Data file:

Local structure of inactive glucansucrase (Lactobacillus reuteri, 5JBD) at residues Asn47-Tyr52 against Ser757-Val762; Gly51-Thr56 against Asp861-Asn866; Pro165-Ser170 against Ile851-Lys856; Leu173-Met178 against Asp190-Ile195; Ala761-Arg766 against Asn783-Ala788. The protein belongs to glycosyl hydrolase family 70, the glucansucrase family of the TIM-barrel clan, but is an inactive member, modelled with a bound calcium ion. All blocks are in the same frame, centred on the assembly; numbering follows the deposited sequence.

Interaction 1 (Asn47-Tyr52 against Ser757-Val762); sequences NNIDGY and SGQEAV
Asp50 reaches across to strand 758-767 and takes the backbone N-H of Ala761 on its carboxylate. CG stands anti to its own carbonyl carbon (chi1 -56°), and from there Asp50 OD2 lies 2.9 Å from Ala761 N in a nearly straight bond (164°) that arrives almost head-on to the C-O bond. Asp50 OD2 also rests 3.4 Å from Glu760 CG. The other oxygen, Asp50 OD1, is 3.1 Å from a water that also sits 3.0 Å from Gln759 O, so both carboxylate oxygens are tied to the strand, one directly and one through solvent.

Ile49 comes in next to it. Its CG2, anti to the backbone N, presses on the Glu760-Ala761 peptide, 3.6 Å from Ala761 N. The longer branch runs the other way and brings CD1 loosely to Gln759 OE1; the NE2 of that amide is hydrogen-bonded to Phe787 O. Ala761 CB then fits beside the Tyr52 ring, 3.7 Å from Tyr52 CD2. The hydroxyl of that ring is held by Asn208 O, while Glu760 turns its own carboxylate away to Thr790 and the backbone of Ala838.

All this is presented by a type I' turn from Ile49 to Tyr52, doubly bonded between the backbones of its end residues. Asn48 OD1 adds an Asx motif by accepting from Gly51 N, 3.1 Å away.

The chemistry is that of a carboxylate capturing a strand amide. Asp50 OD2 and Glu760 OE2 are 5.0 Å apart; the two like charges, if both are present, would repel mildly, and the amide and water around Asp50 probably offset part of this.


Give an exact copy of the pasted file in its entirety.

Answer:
Local structure of inactive glucansucrase (Lactobacillus reuteri, 5JBD) at residues Asn47-Tyr52 against Ser757-Val762; Gly51-Thr56 against Asp861-Asn866; Pro165-Ser170 against Ile851-Lys856; Leu173-Met178 against Asp190-Ile195; Ala761-Arg766 against Asn783-Ala788. The protein belongs to glycosyl hydrolase family 70, the glucansucrase family of the TIM-barrel clan, but is an inactive member, modelled with a bound calcium ion. All blocks are in the same frame, centred on the assembly; numbering follows the deposited sequence.

Interaction 1 (Asn47-Tyr52 against Ser757-Val762); sequences NNIDGY and SGQEAV
Asp50 reaches across to strand 758-767 and takes the backbone N-H of Ala761 on its carboxylate. CG stands anti to its own carbonyl carbon (chi1 -56°), and from there Asp50 OD2 lies 2.9 Å from Ala761 N in a nearly straight bond (164°) that arrives almost head-on to the C-O bond. Asp50 OD2 also rests 3.4 Å from Glu760 CG. The other oxygen, Asp50 OD1, is 3.1 Å from a water that also sits 3.0 Å from Gln759 O, so both carboxylate oxygens are tied to the strand, one directly and one through solvent.

Ile49 comes in next to it. Its CG2, anti to the backbone N, presses on the Glu760-Ala761 peptide, 3.6 Å from Ala761 N. The longer branch runs the other way and brings CD1 loosely to Gln759 OE1; the NE2 of that amide is hydrogen-bonded to Phe787 O. Ala761 CB then fits beside the Tyr52 ring, 3.7 Å from Tyr52 CD2. The hydroxyl of that ring is held by Asn208 O, while Glu760 turns its own carboxylate away to Thr790 and the backbone of Ala838.

All this is presented by a type I' turn from Ile49 to Tyr52, doubly bonded between the backbones of its end residues. Asn48 OD1 adds an Asx motif by accepting from Gly51 N, 3.1 Å away.

The chemistry is that of a carboxylate capturing a strand amide. Asp50 OD2 and Glu760 OE2 are 5.0 Å apart; the two like charges, if both are present, would repel mildly, and the amide and water around Asp50 probably offset part of this.